Adjust the thickness of the stacked blades to your desired cutting width with the chippers, thin paper, or metal. Read more here to find out the best dado sets available to make your woodworking flawless.
Clamp on a long fence for Longboards
As already mentioned before, working with long wood pieces alone can be a challenge. The wood can easily veer away from the fence leaving your cut ruined or having to deal with burn marks. To prevent such disasters, use a pipe clamp or a long straight board to the fence to keep the wood steady.
Set up a Dust Collection
For a clean tabletop and a cleaner working environment, there’s no alternative to dust collection. The dust generated from hours of cutting is not only detrimental to your saw’s performance, but it is also harmful to your lung health.
Whether you use a portable dust collector or cyclone collector, keep your miter lots clean and help run your motor run cooler than usual.
Sliding jigs to cut narrow strips
Sliding jigs help you make even, narrow strips without needing to remove the blade guard or fence for every cut. To the end of a 4ft 1×6, attach a strip of wood thinner width than the rip cut, then hold it against the board to push the jig. For a better grip, attach a handle to the end of the jig.
Level the throat plate
To preserve the cut of your wood, align the throat plate to the saw’s tabletop. First, clean the debris from its opening then place the straightedge over its top to check whether the plate is flush. If not, adjust the height using the adjustment screws as necessary.
Add a fence to the miter gauge for smoother crosscuts
As most miter gauges have narrow edges, it becomes difficult to maneuver wood when making angled cuts or other crosscuts. To solve this problem, simply screw a straight wooden piece to the miter gauge holes.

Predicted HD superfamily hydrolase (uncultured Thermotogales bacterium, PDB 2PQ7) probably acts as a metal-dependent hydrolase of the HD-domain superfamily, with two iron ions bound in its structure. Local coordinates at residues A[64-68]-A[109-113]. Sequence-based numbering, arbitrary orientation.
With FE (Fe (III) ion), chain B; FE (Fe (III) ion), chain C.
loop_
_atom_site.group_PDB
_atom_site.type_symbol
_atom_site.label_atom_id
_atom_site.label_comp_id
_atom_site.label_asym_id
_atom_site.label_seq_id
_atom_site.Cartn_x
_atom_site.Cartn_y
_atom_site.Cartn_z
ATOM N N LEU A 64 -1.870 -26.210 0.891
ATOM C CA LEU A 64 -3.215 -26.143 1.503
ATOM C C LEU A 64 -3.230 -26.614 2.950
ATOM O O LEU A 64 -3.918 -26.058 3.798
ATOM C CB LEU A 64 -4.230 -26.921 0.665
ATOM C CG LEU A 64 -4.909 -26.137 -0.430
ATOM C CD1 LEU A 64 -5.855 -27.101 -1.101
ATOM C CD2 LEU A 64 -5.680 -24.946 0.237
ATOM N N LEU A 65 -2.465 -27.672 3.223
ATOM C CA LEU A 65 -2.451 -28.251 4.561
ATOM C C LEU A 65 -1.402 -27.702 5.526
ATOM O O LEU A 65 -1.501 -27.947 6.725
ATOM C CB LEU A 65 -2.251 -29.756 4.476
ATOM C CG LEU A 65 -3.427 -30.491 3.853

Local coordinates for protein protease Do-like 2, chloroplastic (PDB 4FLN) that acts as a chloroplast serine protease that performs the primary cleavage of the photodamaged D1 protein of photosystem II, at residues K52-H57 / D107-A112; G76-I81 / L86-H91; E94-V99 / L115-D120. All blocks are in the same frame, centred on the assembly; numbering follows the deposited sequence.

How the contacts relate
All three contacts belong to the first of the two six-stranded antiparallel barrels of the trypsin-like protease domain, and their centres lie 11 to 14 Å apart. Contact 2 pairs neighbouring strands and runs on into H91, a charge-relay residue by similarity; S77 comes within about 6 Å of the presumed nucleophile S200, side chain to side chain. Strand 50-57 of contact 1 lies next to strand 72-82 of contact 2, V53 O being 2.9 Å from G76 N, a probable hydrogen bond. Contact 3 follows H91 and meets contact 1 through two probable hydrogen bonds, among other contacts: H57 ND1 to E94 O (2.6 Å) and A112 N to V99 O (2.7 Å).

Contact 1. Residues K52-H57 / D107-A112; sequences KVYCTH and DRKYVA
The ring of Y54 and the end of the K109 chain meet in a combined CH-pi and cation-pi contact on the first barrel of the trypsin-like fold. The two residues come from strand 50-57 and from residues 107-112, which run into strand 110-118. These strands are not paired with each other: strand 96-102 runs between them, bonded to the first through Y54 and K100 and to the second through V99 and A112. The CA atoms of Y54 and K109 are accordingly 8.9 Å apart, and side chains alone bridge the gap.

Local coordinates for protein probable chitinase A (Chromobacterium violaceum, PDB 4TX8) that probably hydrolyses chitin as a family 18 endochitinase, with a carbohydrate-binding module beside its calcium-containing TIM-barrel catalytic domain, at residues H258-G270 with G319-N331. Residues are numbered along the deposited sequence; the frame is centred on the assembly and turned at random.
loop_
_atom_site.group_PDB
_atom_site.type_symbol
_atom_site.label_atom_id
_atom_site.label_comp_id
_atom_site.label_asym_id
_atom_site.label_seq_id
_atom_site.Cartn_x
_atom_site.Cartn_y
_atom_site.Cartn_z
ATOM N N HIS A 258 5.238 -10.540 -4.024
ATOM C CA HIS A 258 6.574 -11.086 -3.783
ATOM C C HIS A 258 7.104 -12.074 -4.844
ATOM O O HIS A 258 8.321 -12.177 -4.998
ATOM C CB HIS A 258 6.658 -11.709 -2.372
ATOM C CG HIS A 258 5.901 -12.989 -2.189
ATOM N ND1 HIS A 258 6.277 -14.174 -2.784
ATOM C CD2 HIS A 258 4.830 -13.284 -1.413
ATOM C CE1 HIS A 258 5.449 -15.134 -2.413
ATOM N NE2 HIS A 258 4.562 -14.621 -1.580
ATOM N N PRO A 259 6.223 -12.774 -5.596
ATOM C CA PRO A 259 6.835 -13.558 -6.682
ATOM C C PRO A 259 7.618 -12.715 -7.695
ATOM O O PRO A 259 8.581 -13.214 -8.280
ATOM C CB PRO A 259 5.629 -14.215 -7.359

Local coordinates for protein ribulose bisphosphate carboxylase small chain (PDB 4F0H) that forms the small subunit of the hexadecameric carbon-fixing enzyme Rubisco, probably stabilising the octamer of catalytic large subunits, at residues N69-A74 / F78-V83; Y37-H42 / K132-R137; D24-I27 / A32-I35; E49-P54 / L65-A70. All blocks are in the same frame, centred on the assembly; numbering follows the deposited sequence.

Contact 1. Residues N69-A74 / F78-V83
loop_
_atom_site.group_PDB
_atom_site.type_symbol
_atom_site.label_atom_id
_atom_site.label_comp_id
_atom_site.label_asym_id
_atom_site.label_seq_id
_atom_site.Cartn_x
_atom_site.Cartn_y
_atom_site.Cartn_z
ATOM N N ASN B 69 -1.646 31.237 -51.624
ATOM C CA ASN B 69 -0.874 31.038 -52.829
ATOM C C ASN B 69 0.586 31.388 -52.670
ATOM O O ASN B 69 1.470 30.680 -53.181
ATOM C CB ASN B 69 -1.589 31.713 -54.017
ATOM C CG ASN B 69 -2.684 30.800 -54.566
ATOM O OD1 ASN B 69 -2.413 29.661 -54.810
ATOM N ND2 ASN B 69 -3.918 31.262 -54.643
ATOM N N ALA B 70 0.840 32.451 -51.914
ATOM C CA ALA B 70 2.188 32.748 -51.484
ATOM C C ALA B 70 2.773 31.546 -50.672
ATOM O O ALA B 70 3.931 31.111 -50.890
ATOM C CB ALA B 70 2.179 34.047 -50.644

To avoid kickbacks and binding, always push the wood and fence completely past the blade when cutting. Then turn the saw off before removing the cut pieces.
No machine can work long without proper maintenance and the same applies to your table saw. To improve the longevity and performance of the most important tool in your woodwork shop, make sure to have them regularly tuned.
Last but not least, and the most vital part of any line of work is maintaining workplace safety. This especially applies to the sharp cutting table saw. There are countless horror stories recounted by multiple woodworkers about missing fingers, hands, or worse. However, a little bit of caution goes a long way to prevent life-threatening accidents from happening.
When your wood is within a foot of the blade, it is time to take out the push stick which keeps both the grip firm and lets you push the piece through. Furthermore, never remove the blade guards when the table saw is on.
Remember, a ruined cut may be salvageable but your fingers may not.
Hopefully these helpful tips from experienced woodworkers will allow you to use your table saw more efficiently. With good maintenance and care, your table saw will cut many of your finest workpieces to come.